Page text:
Having chronic pain means many things change, and a lot of them are invisible. Unlike having cancer or being hurt in an accident, most people do not understand even a little about chronic pain and its effects, and of those that think they know, many are actually misinformed.
In the spirit of informing those who wish to understand: These are some things that can help you to understand, and help, people who suffer from, often debilitating, chronic pain.
If you visit or live with them, they may not seem like much fun to be
with, but they are still as aware as you of everything and have needs
just like you, but they're more or less stuck inside a body with
constant issues over which they have little or no control. Just like
you, they still worry about studies, work, family, friends, and most of the time, would like to hear you talk about your interests and happenings, too.
- Learn the code. Chronic pain sufferers will often talk differently from people free from constant pain. Living with fatigue, irritability, and sadness at their plight, many sufferers learn to bottle up their feelings and use code to cover up the level of pain.
There's also a number scale for pain that doctors teach chronic pain
patients early in their treatment. By habit, they may describe their
pain on a scale of 1 to 10 where 1 is "no pain at all, feel wonderful"
and 10 is the worst pain they ever had in their life. Their pain level
ten may be outside your experience, it depends on what you've been
through in life.
- Don't assume that just because the chronic pain sufferer grits their teeth and says that they're fine that they are. They could very well be covering up, fed up with the lack of understanding in others as to the constancy of their pain.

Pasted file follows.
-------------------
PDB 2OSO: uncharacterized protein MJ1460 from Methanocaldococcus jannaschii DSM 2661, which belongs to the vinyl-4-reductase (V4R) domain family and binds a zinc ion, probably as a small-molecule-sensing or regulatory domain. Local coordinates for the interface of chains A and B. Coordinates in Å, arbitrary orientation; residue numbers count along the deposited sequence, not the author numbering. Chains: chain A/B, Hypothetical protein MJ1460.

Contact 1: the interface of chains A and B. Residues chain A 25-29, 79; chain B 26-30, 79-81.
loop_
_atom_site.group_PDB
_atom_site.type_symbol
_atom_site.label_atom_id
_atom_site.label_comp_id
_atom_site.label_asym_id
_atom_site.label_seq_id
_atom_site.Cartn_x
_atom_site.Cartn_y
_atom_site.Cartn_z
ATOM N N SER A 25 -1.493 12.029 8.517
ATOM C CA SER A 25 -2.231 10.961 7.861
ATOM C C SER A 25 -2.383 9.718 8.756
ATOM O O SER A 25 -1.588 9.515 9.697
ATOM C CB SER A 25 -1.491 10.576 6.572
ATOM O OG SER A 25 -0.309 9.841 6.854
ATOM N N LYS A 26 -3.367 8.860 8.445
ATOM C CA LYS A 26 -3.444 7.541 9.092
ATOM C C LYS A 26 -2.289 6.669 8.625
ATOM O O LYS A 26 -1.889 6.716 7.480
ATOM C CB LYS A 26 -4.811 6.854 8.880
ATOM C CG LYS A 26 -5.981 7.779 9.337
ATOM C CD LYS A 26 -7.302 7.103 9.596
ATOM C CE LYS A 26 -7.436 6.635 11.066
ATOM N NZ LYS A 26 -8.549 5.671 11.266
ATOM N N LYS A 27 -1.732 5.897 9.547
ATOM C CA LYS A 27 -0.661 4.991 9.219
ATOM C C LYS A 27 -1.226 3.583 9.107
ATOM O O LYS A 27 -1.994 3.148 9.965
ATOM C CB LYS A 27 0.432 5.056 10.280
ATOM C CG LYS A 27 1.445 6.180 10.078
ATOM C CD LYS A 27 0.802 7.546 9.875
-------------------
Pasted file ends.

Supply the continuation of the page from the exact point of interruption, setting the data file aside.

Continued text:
- Accept that words may be inadequate to describe how the sufferer is truly feeling. Think about a time when you experienced pain, like a broken leg, or a very nasty virus that pounded at your head and every muscle in your body. And multiply that and think of it being constant, every day, without respite. It's hard to find the words for that sort of pain.
happy" and "healthy".
When you've got the flu, you probably feel miserable with it, but
chronic pain sufferers have often been sick for years and their
pain-filled lives have caused them to adopt coping mechanisms that are
not necessarily reflecting the real level of pain they're in. They don't
want to be miserable all the time but they often have to work hard at
not being miserable.
So, if you're talking to them, and they sound happy, it means they are
happy, that's all. It doesn't mean that they're not in a lot of pain, or
that they're not extremely tired, or that they're getting better, and
- Respect that the person who is in pain is trying their best. Avoid saying, "Oh, you're sounding better!" or "But you look so healthy!" They are merely coping; sounding happy and trying to look normal. If you want to comment on that, it's certainly welcomed.
- Look for the signs of pain over the words, so that you can read between the lines. Things that will belie the chipper attitude include restlessness, shifting about, grimacing when they think you're not noticing, sweating, sleep disturbance, teeth grinding, poor concentration, decreased activity, and perhaps even writing down suicidal thoughts or language.
The previous two steps made it clear that chronic pain sufferers can
speak in code or make lighter of their pain than is the reality. The
next best thing that you can do is to listen to them properly, and to
make it clear that you both want to hear what they have to say and that
you really have heard it. Use your listening skills to decode what
they're hiding or minimizing.
- Read How to be a good listener for more details on being a great listener.
or total immobilization due to weakness, etc. With chronic pain
however, it is confusing to both the sufferer and the onlooker, and
their ability to cope with movement can be like a yo-yo. The sufferer
may not know, from day-to-day, how they are going to feel when they wake
up and each day has to be taken as it comes. In many cases, they don't
know from minute to minute. That is one of the hardest and most
frustrating components of chronic pain.